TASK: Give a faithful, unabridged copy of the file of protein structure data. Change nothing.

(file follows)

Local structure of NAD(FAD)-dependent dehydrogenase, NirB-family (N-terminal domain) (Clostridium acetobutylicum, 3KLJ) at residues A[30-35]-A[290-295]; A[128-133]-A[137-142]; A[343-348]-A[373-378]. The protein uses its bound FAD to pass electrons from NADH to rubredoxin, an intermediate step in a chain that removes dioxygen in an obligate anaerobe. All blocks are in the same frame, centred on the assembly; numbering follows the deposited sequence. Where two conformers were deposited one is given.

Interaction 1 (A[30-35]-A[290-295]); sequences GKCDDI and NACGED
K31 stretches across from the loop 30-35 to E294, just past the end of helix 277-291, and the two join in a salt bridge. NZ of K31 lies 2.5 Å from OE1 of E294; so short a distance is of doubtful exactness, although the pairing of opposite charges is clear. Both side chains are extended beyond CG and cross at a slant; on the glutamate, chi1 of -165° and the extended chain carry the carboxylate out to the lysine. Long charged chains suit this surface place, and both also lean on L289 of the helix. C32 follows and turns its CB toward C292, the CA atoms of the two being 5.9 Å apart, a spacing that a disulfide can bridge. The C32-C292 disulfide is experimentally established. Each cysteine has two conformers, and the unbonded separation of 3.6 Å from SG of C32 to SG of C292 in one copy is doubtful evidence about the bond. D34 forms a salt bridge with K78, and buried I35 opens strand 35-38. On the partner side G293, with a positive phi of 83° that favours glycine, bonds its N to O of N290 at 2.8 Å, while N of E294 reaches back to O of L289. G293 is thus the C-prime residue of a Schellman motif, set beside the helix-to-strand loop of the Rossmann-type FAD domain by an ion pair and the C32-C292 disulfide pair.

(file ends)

Local structure of NAD(FAD)-dependent dehydrogenase, NirB-family (N-terminal domain) (Clostridium acetobutylicum, 3KLJ) at residues A[30-35]-A[290-295]; A[128-133]-A[137-142]; A[343-348]-A[373-378]. The protein uses its bound FAD to pass electrons from NADH to rubredoxin, an intermediate step in a chain that removes dioxygen in an obligate anaerobe. All blocks are in the same frame, centred on the assembly; numbering follows the deposited sequence. Where two conformers were deposited one is given.

Interaction 1 (A[30-35]-A[290-295]); sequences GKCDDI and NACGED
K31 stretches across from the loop 30-35 to E294, just past the end of helix 277-291, and the two join in a salt bridge. NZ of K31 lies 2.5 Å from OE1 of E294; so short a distance is of doubtful exactness, although the pairing of opposite charges is clear. Both side chains are extended beyond CG and cross at a slant; on the glutamate, chi1 of -165° and the extended chain carry the carboxylate out to the lysine. Long charged chains suit this surface place, and both also lean on L289 of the helix. C32 follows and turns its CB toward C292, the CA atoms of the two being 5.9 Å apart, a spacing that a disulfide can bridge. The C32-C292 disulfide is experimentally established. Each cysteine has two conformers, and the unbonded separation of 3.6 Å from SG of C32 to SG of C292 in one copy is doubtful evidence about the bond. D34 forms a salt bridge with K78, and buried I35 opens strand 35-38. On the partner side G293, with a positive phi of 83° that favours glycine, bonds its N to O of N290 at 2.8 Å, while N of E294 reaches back to O of L289. G293 is thus the C-prime residue of a Schellman motif, set beside the helix-to-strand loop of the Rossmann-type FAD domain by an ion pair and the C32-C292 disulfide pair.